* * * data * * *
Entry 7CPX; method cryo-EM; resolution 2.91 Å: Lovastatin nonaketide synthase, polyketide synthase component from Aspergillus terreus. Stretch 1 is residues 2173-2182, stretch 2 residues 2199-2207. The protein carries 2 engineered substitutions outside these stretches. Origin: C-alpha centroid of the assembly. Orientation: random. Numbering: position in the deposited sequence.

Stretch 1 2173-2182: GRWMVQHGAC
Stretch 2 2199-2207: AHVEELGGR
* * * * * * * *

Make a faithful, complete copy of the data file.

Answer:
Entry 7CPX; method cryo-EM; resolution 2.91 Å: Lovastatin nonaketide synthase, polyketide synthase component from Aspergillus terreus. Stretch 1 is residues 2173-2182, stretch 2 residues 2199-2207. The protein carries 2 engineered substitutions outside these stretches. Origin: C-alpha centroid of the assembly. Orientation: random. Numbering: position in the deposited sequence.

Stretch 1 2173-2182: GRWMVQHGAC
Stretch 2 2199-2207: AHVEELGGR